What You Can Learn About Lawsuits, Trademarks, and Copyright Issues from Kendall and Kyle Jenner

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What You Can Learn About Lawsuits, Trademarks, and Copyright Issues from Kendall and Kyle Jenner

In case you missed the brouhaha, Kendall and Kylie Jenner started and abruptly stopped selling vintage shirts with their images superimposed upon those of Ozzy Osbourne, Gene Simmons, Notorious B.I.G., and Tupac Shakur. The tees were priced at an eye-popping $125 per shirt. The publicity-crazed sisters issued a short apology. This issue is over, right? Wrong!

The firestorm @KylieJenner & @KendallJenner using images on T-shirts is far from over. Click To Tweet

Although most of the media have hopped on the social media outrage, there are bigger legal issues here and lessons for us mere mortals too.

Let’s Review the 5 Key Issues:

  1. Intellectual Property – The sisters legitimately bought the shirts, what’s wrong with reselling them? According to Intellectual property attorney Barbara Murphy, of course consumers can resell goods. In fact, eBay is a marketplace of used items. However (there’s always a “however), you must sell them in an unchanged fashion. It’s part of the consumer protection of trademark law as she explains: “if you buy a can of Coca-Cola, you expect it to be the genuine article. Anyone changing the contents of it are trading upon the goodwill of Coke and misleading consumers.”
  2. Trademark – Gene Simmons, for example, has a registered trademark for “KISS.” Using his logo and likeness without his permission is treading in dangerous waters. Further, as Voletta Wallace, mom of the late Notorious B.I.G. stated: “This is disrespectful, disgusting, and exploitation at its worst!!! This product has no affiliation to the Notorious B.I.G estate.” In other words, it appears as if the sisters never contacted any of the people who appeared on the shirts.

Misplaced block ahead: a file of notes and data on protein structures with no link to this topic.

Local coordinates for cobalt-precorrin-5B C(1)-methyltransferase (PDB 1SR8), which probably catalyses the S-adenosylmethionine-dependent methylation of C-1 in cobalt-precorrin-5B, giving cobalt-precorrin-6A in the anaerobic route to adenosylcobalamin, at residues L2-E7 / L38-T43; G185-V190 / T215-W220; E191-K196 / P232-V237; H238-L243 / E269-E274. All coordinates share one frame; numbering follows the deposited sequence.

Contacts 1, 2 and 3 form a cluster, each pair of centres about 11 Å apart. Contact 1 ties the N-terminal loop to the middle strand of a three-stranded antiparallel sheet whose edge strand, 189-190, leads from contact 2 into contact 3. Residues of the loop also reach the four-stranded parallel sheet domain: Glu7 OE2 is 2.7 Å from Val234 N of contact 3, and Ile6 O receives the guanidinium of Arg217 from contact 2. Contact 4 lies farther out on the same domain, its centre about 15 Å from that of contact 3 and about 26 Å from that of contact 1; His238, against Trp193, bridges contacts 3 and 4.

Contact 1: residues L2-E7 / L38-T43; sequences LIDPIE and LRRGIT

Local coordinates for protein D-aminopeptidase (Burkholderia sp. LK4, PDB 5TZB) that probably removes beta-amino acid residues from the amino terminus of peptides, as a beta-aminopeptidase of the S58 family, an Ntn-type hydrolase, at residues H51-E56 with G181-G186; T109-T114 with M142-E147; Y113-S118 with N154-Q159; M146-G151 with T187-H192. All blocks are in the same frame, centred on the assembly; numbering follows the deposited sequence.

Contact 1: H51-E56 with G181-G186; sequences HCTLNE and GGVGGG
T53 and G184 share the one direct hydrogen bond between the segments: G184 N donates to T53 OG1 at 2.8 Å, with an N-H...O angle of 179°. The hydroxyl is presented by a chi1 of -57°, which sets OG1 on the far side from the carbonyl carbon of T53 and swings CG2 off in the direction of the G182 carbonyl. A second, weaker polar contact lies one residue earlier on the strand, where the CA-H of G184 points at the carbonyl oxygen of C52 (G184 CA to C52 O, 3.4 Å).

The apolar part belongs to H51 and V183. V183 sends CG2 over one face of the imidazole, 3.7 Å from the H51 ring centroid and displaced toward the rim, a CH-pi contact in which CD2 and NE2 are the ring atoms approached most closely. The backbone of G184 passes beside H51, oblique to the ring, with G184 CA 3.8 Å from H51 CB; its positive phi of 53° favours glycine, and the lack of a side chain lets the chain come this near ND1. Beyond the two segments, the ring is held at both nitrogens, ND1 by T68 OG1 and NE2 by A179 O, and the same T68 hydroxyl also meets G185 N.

3. Copyright – The photographers of the famous rockers likely own the rights to their creative works. Even derivates of a copyrighted work retain rights according to attorney Murphy. Photographer Michael Miller just sued the sisters over Shakur’s image. Lessons on #trademark, #copyright issues for #entrepreneurs @MrsSOsbourne @OzzyOsbourne @genesimons Click To Tweet
  1. Brand Damage – It’s hard to envision Ozzy Osbourne partnering with the Jenners and Kardashians. Perhaps it even hurts Ozzie’s image. His wife said it best with this tweet: “Girls, you haven’t earned the right to put your face with musical icons. Stick to what you know…lip gloss.”
  2. An Apology Isn’t Enough – Of course, Kylie and Kendall issued identical apologies: “We did not mean to disrespect these icons and understand that we missed the mark completely.” An apology doesn’t stop litigation.

What were they thinking?

  • How could a family that manages to monetize every opportunity of fame not seek legal advice?
  • Doesn’t anybody in their organization analyze the market before jumping in?
  • How could the Jenners launch a new product without any forethought?
Is it a #trademark or #copyright violation? If in doubt, leave it out! Click To Tweet

It seems to me that the Kardashians/Jenners have a long history of blatantly borrowing ideas. Witness the firestorm over Khloe Kardashian’s “inspired” looks by Destiney Bleu’s. Or, Kylie selling camo undergarments that looks eerily just like PluggedNYC . Or, “copying” a New Zealander’s eye shadow palette.

Lessons for Me and You

  1. Remain Safe Rather Than Sorry – Here’s my mantra: “If in Doubt, Leave it Out!” If you don’t know whether you can legally use an image or not, for example, the answer is no. I’ve earned and learned the distinction of getting a cease and desist letter for a tennis photo. Of course, it also included a demand for $180 in usage fees. Yes, I paid it.
  2. Litigation is Expensive – Unless you have deep pockets, recognize that defending your actions or pursuing your rights is expensive. Often, remediation is a simple injunction which stops someone from continuing the behavior; it’s doesn’t mean you are easily awarded monetary damages. Since I don’t want to pay unnecessarily for lawyers, I usually take the safe route.
  3. Use Images Legally – Of course, we all know that just because an image is posted on the web doesn’t mean we can swipe it and use it. Google, however, does allow you to search for “free to use images” via these directions. Sites such as Pixabay, Negative Space, Lock and Stock Photos, Life Of Pix, and Streetwill also offer options for free images.
  4. Bring an Attorney Into Your Camp – I believe every business owner needs an attorney on their side from the get-go. Again, safe rather than sorry.

All I can tell you is that I would never have dared to introduce a T-shirt product like Kylie and Kendall Jenner. My gut says it’s questionable and I just couldn’t afford the aggravation or the litigation. You must decide your level of risk; tread carefully.

NOTE: I am not a lawyer and anything stated here is not legal advice; I recommend that you consult with an attorney for consultation before proceeding (Yes, my attorney made me write that!)

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